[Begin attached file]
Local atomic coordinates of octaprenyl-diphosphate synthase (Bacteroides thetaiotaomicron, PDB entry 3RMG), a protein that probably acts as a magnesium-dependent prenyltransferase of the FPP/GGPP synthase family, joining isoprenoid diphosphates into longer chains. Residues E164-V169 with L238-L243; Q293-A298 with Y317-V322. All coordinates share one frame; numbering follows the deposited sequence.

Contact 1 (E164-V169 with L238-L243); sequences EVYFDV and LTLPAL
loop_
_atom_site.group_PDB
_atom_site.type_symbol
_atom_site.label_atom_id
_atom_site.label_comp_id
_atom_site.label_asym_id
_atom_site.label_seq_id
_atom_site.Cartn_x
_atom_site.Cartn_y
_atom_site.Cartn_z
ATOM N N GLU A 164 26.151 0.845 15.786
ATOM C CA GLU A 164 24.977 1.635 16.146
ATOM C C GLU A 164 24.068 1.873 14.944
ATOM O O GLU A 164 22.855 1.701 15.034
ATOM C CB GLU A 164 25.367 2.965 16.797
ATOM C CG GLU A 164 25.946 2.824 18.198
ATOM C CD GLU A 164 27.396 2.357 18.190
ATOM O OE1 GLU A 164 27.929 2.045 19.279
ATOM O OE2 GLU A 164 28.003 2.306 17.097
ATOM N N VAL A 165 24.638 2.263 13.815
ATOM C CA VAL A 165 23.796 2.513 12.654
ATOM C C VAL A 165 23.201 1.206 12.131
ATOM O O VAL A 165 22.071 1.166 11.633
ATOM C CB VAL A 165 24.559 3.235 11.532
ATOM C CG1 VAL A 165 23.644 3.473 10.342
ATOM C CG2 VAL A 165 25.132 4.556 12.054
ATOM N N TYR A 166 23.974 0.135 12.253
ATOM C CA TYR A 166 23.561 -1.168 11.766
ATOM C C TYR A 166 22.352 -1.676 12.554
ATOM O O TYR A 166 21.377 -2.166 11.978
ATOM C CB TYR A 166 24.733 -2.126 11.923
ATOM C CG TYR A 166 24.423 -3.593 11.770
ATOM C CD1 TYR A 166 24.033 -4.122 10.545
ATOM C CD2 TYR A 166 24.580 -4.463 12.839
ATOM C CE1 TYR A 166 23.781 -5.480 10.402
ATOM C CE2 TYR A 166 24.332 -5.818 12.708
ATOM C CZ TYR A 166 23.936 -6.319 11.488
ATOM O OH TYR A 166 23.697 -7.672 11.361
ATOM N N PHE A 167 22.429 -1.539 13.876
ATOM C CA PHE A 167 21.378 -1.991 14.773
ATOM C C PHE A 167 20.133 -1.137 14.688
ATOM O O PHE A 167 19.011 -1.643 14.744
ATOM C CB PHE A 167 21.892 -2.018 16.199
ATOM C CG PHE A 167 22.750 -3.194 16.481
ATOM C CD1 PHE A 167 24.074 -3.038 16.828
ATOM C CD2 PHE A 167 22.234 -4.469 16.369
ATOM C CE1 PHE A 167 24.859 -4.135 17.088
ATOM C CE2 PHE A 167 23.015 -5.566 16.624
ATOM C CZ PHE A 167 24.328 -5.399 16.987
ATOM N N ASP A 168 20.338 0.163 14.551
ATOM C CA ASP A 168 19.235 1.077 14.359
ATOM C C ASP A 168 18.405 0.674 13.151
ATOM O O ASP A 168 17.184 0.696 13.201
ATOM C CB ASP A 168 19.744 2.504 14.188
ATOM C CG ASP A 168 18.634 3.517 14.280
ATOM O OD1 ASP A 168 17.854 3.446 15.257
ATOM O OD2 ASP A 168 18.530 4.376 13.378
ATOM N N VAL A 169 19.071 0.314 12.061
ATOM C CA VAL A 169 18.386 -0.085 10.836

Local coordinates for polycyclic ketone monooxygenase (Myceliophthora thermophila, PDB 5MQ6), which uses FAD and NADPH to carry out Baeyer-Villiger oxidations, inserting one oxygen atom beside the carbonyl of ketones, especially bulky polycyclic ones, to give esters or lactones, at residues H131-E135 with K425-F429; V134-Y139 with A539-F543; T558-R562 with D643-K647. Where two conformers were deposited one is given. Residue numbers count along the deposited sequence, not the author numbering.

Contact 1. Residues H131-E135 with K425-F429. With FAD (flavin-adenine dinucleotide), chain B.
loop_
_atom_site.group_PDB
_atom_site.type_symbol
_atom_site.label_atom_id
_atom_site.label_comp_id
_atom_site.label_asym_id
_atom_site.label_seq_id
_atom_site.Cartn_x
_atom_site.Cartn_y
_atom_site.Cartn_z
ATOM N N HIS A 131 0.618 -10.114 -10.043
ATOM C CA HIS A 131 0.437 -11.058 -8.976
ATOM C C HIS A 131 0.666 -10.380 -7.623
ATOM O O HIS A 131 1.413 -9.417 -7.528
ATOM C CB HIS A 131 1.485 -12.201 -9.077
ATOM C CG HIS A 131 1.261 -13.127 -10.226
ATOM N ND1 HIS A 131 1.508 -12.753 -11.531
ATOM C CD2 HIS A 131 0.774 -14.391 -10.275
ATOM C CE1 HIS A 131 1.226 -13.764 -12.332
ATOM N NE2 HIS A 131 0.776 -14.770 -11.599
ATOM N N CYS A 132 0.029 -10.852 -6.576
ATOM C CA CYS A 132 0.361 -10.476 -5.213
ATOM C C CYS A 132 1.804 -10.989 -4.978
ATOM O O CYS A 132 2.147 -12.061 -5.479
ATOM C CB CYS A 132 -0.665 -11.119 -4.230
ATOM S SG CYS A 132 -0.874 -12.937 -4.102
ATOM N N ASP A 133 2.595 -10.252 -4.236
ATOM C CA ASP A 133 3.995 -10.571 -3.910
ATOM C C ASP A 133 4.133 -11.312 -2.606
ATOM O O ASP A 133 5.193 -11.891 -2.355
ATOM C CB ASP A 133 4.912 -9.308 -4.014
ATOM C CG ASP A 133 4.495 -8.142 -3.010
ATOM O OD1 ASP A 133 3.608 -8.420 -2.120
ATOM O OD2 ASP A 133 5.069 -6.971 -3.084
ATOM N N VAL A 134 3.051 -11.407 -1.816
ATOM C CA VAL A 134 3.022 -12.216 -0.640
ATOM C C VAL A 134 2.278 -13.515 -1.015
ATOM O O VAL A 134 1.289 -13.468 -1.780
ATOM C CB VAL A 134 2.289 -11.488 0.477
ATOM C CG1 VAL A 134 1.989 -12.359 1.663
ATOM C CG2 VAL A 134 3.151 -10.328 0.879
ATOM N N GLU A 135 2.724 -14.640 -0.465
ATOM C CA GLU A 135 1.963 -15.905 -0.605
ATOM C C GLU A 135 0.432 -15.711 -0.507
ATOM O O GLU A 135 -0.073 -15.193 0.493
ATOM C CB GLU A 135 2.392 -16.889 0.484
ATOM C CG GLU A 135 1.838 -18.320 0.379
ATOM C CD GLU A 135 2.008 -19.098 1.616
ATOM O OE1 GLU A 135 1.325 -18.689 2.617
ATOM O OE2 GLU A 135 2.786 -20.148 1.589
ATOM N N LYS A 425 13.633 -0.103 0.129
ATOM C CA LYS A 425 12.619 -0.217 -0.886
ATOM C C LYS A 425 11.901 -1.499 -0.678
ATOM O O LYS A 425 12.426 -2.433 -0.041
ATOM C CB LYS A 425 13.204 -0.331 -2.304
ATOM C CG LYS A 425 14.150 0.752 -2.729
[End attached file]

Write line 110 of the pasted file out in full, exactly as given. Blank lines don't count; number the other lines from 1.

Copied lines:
ATOM C CG GLU A 135 1.838 -18.320 0.379